‘King of Spam’ taken down by Milwaukee FBI agent

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As the saying goes, what happens in Vegas, stays in Vegas. But when the Vegas visitor is one of the world’s top spam artists and is caught by a Milwaukee FBI agent, the spammer then ventures to Milwaukee for criminal charges.

Oleg Nikolaenko, the man who is responsible for roughly one-third of the world’s spam, was caught by an FBI agent from Milwaukee while in Las Vegas on Nov. 4, according to a press release sent out by the U.S. Department of Justice.

Nikolaenko was in the United States attending an auto show in Las Vegas when he was arrested. He is currently being held in Milwaukee.

“He was brought to Milwaukee primarily because the officer assigned to the case was from the Milwaukee area,” said Dean Puschnig, law enforcement coordinator for the United States Attorney’s Office of the Eastern District of Wisconsin.

Nikolaenko created the “Mega-D” spam-bot, a robot network that was responsible for infecting more than half a million computers.

Nikolaenko used false headlines to try to sell fake products disguised as other brand-name products, such as Viagra. The FBI purchased one of these products and instead of receiving Viagra, they received an herbal pill.

The press release said Nikolaenko was indicted for transmitting more than 250,000 electronic spam messages. Allegedly, he is responsible for sending a much higher number of messages, but the offense becomes criminal when the 250,000-message benchmark is exceeded.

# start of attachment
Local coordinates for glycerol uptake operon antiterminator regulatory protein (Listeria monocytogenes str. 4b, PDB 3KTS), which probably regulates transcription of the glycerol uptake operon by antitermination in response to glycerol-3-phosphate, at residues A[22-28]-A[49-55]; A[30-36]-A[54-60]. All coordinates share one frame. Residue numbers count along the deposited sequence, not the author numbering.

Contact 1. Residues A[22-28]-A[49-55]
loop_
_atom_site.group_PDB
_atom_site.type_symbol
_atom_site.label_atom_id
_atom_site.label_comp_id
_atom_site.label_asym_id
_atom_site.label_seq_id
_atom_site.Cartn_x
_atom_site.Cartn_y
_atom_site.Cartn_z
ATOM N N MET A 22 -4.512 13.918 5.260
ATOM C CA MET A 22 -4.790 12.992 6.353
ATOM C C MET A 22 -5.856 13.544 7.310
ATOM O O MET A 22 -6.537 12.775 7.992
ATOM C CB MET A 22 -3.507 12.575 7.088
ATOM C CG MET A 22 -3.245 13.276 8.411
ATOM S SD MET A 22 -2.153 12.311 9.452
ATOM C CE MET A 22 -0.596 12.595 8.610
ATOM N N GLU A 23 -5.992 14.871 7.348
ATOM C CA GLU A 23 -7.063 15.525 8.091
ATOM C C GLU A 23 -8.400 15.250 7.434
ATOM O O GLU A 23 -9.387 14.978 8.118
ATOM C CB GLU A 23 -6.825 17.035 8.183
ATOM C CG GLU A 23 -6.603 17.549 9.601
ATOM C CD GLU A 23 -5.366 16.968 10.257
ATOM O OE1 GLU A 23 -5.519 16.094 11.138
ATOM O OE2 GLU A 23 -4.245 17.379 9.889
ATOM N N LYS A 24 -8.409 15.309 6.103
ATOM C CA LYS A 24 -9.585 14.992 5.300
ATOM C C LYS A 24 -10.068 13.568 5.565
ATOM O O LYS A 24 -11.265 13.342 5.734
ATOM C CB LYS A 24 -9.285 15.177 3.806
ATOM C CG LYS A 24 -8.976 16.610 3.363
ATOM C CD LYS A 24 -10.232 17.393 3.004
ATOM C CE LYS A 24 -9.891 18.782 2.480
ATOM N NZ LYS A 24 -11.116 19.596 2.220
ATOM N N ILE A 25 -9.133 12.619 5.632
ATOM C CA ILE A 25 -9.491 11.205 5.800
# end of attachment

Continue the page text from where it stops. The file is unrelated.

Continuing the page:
He may have sent out as many as 10 billion in one day.

The producing of spam can occur exponentially and stealthily, which is how Nikolaenko was able to send out so much spam.

“What happens is someone will infest a computer with a virus, and that computer will send out messages without them knowing,” said Eric Jonardi, a junior in the College of Engineering, who used to work for Marquette IT Services. “It’s just like a normal virus. If you go to a website that has a virus, your computer is infected. Apply that same concept to spam e-mail.”

After infecting one computer, that computer would send out many more to other computers until thousands of computers were sending out hundreds of e-mails a day.

“Certain software has vulnerabilities, so if you click on something that has been programmed to exploit those vulnerabilities, you could be in trouble,” Jonardi said.

The spam takes time and money to remove from computers. Because of this, spam victims are forced to bring in their computers to technical services and pay to have it removed.

In order to make sure that computers are kept clean, Jonardi suggested installing and using reliable and reputable anti-virus software. He urges people to be mindful of their actions on the Internet.

“Be very smart about what you do online,” Jonardi said. “Don’t go clicking on everything you see.”

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